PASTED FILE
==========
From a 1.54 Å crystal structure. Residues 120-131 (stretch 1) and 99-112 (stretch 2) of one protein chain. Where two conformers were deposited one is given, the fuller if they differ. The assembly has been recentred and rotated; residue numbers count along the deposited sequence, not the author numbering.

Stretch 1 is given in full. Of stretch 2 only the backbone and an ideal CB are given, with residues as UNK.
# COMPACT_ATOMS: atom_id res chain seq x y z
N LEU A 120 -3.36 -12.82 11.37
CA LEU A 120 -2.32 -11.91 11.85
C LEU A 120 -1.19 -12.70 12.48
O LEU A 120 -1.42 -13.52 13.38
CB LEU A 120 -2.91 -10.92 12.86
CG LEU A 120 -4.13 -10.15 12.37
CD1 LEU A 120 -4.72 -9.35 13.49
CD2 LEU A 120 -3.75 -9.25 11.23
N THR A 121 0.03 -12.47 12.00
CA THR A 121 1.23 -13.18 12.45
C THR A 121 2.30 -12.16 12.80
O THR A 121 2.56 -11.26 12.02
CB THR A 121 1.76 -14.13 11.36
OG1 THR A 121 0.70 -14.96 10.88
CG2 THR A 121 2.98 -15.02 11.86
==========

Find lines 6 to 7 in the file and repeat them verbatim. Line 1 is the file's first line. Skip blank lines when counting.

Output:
C LEU A 120 -1.19 -12.70 12.48
O LEU A 120 -1.42 -13.52 13.38